Similar to the Sara Orange-Tip but the ground color is very pale yellow in the male and a warmer yellow in the female. There are many detail differences in the wing pattern, as well as a consistent difference in the venation of the forewing. Stella was formerly considered a subspecies of sara and is still so listed in some books. However, it co-occurs with both A. sara sara (Sierran West Slope) and A. sara thoosa (East Slope) in some places without interbreeding, as shown by molecular genetic studies, so we conclude that it has attained biological species status. It is endemic to the Sierra Nevada from Plumas County south, generally above 5000'. It occurs in open forest, along streamsides and roads or trails through forest, and in rocky canyons. Males "fly a beat."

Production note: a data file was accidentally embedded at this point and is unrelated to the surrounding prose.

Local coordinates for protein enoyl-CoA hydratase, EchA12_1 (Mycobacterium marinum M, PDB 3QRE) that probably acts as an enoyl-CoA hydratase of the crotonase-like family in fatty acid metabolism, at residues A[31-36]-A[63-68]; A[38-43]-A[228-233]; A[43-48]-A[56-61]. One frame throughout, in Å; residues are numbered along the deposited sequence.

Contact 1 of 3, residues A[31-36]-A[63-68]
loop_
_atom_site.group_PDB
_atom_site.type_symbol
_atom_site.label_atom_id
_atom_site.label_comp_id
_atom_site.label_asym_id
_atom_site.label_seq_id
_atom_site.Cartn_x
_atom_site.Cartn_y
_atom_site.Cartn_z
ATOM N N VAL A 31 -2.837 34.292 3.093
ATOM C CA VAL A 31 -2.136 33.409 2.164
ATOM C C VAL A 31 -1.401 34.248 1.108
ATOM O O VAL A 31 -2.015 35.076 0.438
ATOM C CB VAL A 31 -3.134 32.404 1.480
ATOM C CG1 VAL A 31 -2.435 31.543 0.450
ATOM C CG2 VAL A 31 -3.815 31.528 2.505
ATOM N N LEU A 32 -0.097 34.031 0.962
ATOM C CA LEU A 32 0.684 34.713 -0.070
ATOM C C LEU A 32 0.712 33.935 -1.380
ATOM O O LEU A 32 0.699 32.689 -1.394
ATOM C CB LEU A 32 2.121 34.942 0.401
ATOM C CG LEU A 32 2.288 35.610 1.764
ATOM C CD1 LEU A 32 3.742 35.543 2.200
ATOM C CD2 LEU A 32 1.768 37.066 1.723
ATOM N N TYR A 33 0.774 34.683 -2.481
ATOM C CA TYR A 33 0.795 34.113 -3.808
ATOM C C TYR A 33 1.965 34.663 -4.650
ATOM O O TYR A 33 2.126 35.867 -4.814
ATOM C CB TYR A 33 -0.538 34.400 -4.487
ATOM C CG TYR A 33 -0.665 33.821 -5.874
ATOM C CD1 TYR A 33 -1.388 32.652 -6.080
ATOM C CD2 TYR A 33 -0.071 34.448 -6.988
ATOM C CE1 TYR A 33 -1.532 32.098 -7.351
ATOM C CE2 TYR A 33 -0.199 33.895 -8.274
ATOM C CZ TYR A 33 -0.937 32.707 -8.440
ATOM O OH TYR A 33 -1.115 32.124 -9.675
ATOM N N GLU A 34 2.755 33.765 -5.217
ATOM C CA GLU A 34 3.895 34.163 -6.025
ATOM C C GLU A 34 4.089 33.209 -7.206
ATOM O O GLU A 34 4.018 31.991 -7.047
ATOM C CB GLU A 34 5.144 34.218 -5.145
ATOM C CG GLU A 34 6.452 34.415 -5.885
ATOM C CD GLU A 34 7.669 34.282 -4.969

There is one brood early in the season (March to July); this is one of the first non-hibernators to appear at, say, Donner Summit. The eggs are laid singly on Rock Cress (genus Arabis; in our area especially on A. holboellii) and the larvae feed on the buds, flowers and fruits. The adults very commonly visit the flowers of the host, but are not restricted to them. In our area Arabis is often attacked by a parasitic fungus that transforms the growth pattern of a shoot (sometimes an entire plant) and turns the upper foliage yellow, creating a "mock flower" that attracts insects which serve to disperse the spores. The Stella Orange-Tip, however, avoids such plants and has never been seen to oviposit or feed on them.